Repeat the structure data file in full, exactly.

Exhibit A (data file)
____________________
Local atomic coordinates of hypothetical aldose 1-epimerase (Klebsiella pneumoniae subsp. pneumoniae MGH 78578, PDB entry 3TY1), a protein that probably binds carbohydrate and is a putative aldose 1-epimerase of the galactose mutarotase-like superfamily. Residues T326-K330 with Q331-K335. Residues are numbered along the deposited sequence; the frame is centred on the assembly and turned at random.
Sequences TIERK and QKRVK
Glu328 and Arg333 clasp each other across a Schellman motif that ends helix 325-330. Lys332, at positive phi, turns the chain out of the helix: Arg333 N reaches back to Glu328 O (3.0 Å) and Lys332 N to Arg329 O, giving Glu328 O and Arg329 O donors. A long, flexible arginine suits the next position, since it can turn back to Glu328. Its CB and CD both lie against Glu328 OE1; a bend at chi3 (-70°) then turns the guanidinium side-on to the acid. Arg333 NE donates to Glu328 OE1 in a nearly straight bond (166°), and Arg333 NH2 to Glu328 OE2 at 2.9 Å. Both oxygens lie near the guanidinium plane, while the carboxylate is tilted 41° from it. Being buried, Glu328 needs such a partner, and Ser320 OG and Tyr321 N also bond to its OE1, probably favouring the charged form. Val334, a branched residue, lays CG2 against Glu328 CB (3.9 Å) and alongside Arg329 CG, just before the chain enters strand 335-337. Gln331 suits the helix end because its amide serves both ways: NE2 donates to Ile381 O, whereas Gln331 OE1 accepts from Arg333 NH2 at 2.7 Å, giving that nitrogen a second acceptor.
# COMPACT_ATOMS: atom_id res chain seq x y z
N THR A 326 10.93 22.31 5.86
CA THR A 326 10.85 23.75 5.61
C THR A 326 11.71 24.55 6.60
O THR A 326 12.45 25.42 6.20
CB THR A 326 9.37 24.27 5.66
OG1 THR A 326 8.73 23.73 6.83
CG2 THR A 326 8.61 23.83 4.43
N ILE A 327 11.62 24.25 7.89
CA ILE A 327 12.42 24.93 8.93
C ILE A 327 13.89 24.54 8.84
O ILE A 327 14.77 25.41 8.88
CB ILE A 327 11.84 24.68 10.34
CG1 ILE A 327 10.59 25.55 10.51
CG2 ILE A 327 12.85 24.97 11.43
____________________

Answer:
Local atomic coordinates of hypothetical aldose 1-epimerase (Klebsiella pneumoniae subsp. pneumoniae MGH 78578, PDB entry 3TY1), a protein that probably binds carbohydrate and is a putative aldose 1-epimerase of the galactose mutarotase-like superfamily. Residues T326-K330 with Q331-K335. Residues are numbered along the deposited sequence; the frame is centred on the assembly and turned at random.
Sequences TIERK and QKRVK
Glu328 and Arg333 clasp each other across a Schellman motif that ends helix 325-330. Lys332, at positive phi, turns the chain out of the helix: Arg333 N reaches back to Glu328 O (3.0 Å) and Lys332 N to Arg329 O, giving Glu328 O and Arg329 O donors. A long, flexible arginine suits the next position, since it can turn back to Glu328. Its CB and CD both lie against Glu328 OE1; a bend at chi3 (-70°) then turns the guanidinium side-on to the acid. Arg333 NE donates to Glu328 OE1 in a nearly straight bond (166°), and Arg333 NH2 to Glu328 OE2 at 2.9 Å. Both oxygens lie near the guanidinium plane, while the carboxylate is tilted 41° from it. Being buried, Glu328 needs such a partner, and Ser320 OG and Tyr321 N also bond to its OE1, probably favouring the charged form. Val334, a branched residue, lays CG2 against Glu328 CB (3.9 Å) and alongside Arg329 CG, just before the chain enters strand 335-337. Gln331 suits the helix end because its amide serves both ways: NE2 donates to Ile381 O, whereas Gln331 OE1 accepts from Arg333 NH2 at 2.7 Å, giving that nitrogen a second acceptor.
# COMPACT_ATOMS: atom_id res chain seq x y z
N THR A 326 10.93 22.31 5.86
CA THR A 326 10.85 23.75 5.61
C THR A 326 11.71 24.55 6.60
O THR A 326 12.45 25.42 6.20
CB THR A 326 9.37 24.27 5.66
OG1 THR A 326 8.73 23.73 6.83
CG2 THR A 326 8.61 23.83 4.43
N ILE A 327 11.62 24.25 7.89
CA ILE A 327 12.42 24.93 8.93
C ILE A 327 13.89 24.54 8.84
O ILE A 327 14.77 25.41 8.88
CB ILE A 327 11.84 24.68 10.34
CG1 ILE A 327 10.59 25.55 10.51
CG2 ILE A 327 12.85 24.97 11.43